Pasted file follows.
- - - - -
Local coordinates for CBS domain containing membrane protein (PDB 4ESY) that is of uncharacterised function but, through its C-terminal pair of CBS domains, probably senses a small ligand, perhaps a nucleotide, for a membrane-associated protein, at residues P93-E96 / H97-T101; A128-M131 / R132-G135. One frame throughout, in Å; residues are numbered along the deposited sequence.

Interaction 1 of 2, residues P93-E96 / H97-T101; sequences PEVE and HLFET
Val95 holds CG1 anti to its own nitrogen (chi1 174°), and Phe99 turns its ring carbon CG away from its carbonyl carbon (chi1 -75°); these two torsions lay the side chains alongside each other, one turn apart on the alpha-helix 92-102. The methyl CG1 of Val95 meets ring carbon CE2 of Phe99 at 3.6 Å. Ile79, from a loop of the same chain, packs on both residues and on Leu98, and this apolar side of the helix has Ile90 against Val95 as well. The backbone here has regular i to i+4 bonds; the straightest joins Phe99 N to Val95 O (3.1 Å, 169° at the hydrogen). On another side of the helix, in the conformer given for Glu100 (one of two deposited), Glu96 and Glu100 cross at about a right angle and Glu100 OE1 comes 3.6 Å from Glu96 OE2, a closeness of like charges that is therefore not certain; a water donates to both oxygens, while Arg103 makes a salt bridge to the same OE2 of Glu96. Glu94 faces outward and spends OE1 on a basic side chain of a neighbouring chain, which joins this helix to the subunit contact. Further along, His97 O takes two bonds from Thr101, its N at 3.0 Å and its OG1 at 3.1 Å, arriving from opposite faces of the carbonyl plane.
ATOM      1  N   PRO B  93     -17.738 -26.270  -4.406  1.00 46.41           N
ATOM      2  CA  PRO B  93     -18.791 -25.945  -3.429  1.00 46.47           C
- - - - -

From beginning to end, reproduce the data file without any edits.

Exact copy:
Local coordinates for CBS domain containing membrane protein (PDB 4ESY) that is of uncharacterised function but, through its C-terminal pair of CBS domains, probably senses a small ligand, perhaps a nucleotide, for a membrane-associated protein, at residues P93-E96 / H97-T101; A128-M131 / R132-G135. One frame throughout, in Å; residues are numbered along the deposited sequence.

Interaction 1 of 2, residues P93-E96 / H97-T101; sequences PEVE and HLFET
Val95 holds CG1 anti to its own nitrogen (chi1 174°), and Phe99 turns its ring carbon CG away from its carbonyl carbon (chi1 -75°); these two torsions lay the side chains alongside each other, one turn apart on the alpha-helix 92-102. The methyl CG1 of Val95 meets ring carbon CE2 of Phe99 at 3.6 Å. Ile79, from a loop of the same chain, packs on both residues and on Leu98, and this apolar side of the helix has Ile90 against Val95 as well. The backbone here has regular i to i+4 bonds; the straightest joins Phe99 N to Val95 O (3.1 Å, 169° at the hydrogen). On another side of the helix, in the conformer given for Glu100 (one of two deposited), Glu96 and Glu100 cross at about a right angle and Glu100 OE1 comes 3.6 Å from Glu96 OE2, a closeness of like charges that is therefore not certain; a water donates to both oxygens, while Arg103 makes a salt bridge to the same OE2 of Glu96. Glu94 faces outward and spends OE1 on a basic side chain of a neighbouring chain, which joins this helix to the subunit contact. Further along, His97 O takes two bonds from Thr101, its N at 3.0 Å and its OG1 at 3.1 Å, arriving from opposite faces of the carbonyl plane.
ATOM      1  N   PRO B  93     -17.738 -26.270  -4.406  1.00 46.41           N
ATOM      2  CA  PRO B  93     -18.791 -25.945  -3.429  1.00 46.47           C